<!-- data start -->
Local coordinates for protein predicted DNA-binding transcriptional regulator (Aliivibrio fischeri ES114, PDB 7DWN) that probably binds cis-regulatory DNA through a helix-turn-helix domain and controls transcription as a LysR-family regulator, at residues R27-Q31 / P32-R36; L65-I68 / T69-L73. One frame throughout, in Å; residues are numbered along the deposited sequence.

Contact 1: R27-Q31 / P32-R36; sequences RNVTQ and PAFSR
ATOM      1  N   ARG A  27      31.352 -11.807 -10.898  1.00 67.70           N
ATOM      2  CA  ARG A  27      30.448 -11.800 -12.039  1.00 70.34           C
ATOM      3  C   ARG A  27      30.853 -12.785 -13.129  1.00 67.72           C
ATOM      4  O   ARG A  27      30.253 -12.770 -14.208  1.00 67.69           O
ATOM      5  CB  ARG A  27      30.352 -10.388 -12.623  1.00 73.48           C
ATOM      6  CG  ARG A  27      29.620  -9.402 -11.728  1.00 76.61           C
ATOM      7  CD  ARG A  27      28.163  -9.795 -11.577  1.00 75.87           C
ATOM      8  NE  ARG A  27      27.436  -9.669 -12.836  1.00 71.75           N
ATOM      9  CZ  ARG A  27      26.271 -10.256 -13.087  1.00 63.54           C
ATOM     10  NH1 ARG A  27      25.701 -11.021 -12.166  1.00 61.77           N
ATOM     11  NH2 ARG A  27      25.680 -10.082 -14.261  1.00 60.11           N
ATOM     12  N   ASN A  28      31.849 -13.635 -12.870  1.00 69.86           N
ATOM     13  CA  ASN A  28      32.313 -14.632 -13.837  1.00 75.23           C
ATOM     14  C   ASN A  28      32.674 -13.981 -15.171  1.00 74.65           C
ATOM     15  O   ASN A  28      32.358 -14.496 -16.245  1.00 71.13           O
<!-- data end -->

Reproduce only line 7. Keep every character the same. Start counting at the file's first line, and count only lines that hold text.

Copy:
ATOM      5  CB  ARG A  27      30.352 -10.388 -12.623  1.00 73.48           C